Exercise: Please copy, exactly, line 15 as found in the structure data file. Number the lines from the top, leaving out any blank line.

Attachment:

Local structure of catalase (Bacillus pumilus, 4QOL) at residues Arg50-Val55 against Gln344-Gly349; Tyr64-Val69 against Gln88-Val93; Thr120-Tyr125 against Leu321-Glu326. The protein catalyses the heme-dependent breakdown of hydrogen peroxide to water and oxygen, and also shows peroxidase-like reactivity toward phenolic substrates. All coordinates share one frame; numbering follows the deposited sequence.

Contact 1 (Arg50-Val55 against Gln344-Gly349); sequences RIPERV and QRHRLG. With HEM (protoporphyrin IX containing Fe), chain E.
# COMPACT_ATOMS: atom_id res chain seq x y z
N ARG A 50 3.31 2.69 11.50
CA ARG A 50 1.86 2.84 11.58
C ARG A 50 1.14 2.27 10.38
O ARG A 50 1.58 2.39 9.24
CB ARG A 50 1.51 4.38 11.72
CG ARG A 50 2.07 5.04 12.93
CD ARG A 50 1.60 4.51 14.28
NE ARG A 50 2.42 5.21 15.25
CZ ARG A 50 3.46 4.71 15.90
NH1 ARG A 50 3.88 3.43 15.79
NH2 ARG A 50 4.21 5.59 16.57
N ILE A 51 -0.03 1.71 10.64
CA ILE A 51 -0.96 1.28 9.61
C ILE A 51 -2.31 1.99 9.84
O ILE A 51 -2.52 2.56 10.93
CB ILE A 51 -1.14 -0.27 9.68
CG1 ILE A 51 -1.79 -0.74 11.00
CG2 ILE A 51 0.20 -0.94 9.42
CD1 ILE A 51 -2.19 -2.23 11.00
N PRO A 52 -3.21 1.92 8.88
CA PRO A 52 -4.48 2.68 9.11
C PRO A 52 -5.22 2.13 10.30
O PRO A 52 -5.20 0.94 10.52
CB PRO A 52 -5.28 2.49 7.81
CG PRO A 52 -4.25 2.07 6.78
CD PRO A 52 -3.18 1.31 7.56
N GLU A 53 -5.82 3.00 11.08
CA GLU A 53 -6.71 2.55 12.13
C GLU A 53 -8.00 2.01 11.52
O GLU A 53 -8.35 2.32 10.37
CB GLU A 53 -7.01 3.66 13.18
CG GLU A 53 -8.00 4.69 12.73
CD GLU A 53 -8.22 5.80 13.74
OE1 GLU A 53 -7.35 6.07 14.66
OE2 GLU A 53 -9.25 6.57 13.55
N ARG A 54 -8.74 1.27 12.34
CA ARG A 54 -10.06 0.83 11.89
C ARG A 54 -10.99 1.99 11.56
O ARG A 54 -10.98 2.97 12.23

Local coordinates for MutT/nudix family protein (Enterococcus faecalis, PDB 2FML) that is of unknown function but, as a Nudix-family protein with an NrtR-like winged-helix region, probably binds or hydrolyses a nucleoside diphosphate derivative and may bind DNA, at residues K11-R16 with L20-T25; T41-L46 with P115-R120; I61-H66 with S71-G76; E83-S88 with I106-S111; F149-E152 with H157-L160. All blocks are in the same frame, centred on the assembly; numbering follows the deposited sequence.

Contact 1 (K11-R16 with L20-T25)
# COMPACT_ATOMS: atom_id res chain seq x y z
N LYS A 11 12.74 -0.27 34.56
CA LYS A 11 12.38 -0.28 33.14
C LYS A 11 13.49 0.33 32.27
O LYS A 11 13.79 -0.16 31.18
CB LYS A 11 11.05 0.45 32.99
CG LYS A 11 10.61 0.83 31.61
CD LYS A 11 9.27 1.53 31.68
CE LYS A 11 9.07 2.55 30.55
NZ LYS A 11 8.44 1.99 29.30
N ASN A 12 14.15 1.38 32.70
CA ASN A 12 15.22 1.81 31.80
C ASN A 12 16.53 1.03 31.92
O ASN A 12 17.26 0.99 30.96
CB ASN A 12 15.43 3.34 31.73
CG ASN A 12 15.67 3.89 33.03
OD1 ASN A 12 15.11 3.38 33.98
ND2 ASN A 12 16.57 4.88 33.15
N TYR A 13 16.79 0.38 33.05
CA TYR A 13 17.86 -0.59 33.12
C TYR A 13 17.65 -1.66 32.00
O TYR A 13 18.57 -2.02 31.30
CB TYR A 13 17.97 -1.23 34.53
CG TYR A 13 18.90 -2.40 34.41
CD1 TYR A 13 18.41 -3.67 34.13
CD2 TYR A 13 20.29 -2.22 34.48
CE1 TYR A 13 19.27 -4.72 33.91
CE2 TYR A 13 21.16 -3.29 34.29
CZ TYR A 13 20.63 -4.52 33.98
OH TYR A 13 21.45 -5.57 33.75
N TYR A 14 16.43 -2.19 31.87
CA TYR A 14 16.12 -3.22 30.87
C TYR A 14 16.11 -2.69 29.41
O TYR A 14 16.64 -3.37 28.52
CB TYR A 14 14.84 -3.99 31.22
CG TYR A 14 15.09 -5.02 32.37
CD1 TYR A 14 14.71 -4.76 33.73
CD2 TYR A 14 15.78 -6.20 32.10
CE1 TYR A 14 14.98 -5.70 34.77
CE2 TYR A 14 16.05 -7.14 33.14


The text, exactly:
N ILE A 51 -0.03 1.71 10.64